- Finding a bug in the TLV data handling code. Beer noticed a point at which a TLV data object that was limited to a memory buffer of just 60 bytes (10 MAC addresses at most) was incorrectly “length-checked” against a generic safety limit of 1024 bytes, instead of against the actual size of the buffer available.
- Building an AWDL network driver stack to create dodgy packets. Ironically, Beer started with an existing open source project intended to be compatible with Apple’s proprietary code, but couldn’t get it to work as he neeed. So he ended up knitting his own.
- Finding a way to get buffer-busting packets past safety checks that existed elsewhere. Althouth the core kernel code was defective, and didn’t do its final error checking correctly, there were several partial precursor checks that made the attack much harder. By the way, as Beer points out, it’s tempting, in low-level code – especially if it is performance critical – to assume that untrusted data will have been sanitised already, and therefore to skimp on error checking code at the very point it matters most. Don’t do it, especially if that critical code is in the kernel!
- Learning how to turn the buffer overflow into a controllable heap corruption. This provided a predictable and exploitable method for using AWDL packets to force unauthorised reads from and writes into kernel memory.
- Trying out a total 13 different Wi-Fi adapters to find a way mount the attack. Beer wanted to be able to send poisoned AWDL packets on the 5GHz Wi-Fi channels widely used today, so he had to find a network adapter he could reconfigure to meet his needs.
At this point, Beer had already reached a proof-of-concept result where most of us would have stopped in triumph.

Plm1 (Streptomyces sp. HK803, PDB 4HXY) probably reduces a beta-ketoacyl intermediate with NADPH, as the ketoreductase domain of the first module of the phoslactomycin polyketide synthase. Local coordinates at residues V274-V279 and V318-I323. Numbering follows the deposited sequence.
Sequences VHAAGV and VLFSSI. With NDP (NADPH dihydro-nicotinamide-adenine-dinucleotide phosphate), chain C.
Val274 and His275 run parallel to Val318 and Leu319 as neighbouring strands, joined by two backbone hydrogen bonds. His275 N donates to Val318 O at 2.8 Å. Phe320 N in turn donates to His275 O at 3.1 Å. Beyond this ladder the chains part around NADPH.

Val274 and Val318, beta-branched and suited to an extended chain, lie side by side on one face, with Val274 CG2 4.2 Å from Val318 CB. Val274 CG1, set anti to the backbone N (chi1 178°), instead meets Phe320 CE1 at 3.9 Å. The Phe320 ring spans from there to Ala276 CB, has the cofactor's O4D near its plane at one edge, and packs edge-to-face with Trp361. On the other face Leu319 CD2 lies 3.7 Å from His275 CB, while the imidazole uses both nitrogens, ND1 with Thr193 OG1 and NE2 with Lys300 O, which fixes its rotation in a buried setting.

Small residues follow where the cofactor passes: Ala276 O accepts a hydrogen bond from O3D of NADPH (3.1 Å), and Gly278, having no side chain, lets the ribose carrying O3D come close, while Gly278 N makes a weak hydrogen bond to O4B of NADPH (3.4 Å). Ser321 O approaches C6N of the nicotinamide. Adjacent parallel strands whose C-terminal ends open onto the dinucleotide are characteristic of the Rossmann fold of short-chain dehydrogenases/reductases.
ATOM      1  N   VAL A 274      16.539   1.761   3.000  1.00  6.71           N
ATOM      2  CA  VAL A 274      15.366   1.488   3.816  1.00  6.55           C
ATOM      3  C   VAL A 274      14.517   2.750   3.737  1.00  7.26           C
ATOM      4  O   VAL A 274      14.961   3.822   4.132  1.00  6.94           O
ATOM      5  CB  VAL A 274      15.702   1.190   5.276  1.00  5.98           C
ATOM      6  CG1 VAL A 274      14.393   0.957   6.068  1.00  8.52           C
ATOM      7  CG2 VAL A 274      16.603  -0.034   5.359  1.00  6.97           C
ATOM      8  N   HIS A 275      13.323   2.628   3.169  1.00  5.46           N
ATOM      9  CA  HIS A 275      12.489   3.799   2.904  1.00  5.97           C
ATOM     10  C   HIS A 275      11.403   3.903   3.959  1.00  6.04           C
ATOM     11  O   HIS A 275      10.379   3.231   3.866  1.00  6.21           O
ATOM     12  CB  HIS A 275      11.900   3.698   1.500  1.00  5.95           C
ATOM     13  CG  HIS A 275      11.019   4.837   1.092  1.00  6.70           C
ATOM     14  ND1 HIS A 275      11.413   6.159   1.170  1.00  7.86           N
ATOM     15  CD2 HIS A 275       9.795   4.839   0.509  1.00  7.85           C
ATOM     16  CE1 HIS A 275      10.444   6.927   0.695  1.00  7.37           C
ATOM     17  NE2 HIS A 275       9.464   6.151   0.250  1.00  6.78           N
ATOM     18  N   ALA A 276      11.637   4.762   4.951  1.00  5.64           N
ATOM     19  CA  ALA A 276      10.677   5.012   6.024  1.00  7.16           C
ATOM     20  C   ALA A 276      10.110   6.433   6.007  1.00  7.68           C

With kernel read-write powers he could remotely force the Calc app to pop up on your phone, as long as you had AWDL networking enabled, for example while you were using the “Share” icon in the Photos app to send your own files via AirDrop.
Nevertheless, he was determined to convert this into a so-called zero-click attack, where the victim doesn’t have to be doing anything more specific that simply “using their phone” at the time.
As you can imagine, a zero-click attack is much more dangerous, because even a well-informed user wouldn’t see any tell-tale signs in advance that warned of impending trouble.
So Beer also figured out out techniques for:
- Pretending to be a nearby device offering files to share via AirDrop. If your phone thinks that a nearby device might be one of your contacts, based on Bluetooth data it is transmitting, it will temporarily fire up AWDL to see who it is. If it isn’t one of your contacts, you won’t see any popup or other warning, but the exploitable AWDL bug will be exposed briefly via the automatically activated AWDL subsystem.
- Extending the attack to do more than just popping up an existing app such as Calc. Beer figured out how to use his initial exploit in an detailed attack chain that could access arbitrary files on the device and steal them.
In the video above, the attack took over an app that was already running (the teddy bear was watching YouTube, if you recall); “unsandboxed” the app from inside the kernel so it was no longer limited to viewing its own data; used the app to access the DCIM (camera) directory belonging to the Photos app; stole the latest image file; and then exfiltrated it using an innocent-looking TCP connection.
What to do?
Tip 1. Make sure you are up to date with security fixes, because the bug at the heart of Beer’s attack chain was found and disclosed by him in the first place, so it’s already been patched. Go to Settings > General > Software Update.
Tip 2. Turn off Bluetooth when you don’t need it. Beer’s attack is a good reminder that “less is more”, because he needed Bluetooth in order to turn this into a true zero-click attack.
Tip 3. Never assume that because a bug sounds “hard” that it will never be exploited. Beer admits that this one was hard – very hard – to exploit, but ultimately not impossible.
Tip 4. If you are a programmer, be strict with data. It’s never a bad idea to do good error checking.
For all the coders out there: expect the best, i.e. hope that everyone who calls your code has checked for errors at least once already; but prepare for the worse, i.e. assume that they haven’t.